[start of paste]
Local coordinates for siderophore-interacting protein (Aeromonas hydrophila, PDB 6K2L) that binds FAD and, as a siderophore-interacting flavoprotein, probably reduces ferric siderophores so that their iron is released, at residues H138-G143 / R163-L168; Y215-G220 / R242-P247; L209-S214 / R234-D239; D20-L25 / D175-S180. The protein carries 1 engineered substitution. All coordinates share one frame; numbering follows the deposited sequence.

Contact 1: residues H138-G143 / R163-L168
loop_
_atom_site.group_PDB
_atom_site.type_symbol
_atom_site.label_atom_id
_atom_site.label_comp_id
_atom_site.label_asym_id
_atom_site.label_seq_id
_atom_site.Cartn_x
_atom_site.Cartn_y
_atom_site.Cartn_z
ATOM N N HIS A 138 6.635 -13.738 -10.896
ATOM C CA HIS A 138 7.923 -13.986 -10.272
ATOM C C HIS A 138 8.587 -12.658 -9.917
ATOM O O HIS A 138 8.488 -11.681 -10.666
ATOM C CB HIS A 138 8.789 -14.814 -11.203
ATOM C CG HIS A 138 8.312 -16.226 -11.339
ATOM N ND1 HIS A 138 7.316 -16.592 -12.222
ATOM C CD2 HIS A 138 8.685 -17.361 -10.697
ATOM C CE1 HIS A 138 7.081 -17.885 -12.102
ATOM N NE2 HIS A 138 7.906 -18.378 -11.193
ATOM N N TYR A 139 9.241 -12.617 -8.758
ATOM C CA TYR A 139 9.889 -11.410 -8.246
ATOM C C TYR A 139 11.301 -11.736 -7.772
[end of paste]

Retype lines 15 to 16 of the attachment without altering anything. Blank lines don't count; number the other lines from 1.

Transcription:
ATOM C C HIS A 138 8.587 -12.658 -9.917
ATOM O O HIS A 138 8.488 -11.681 -10.666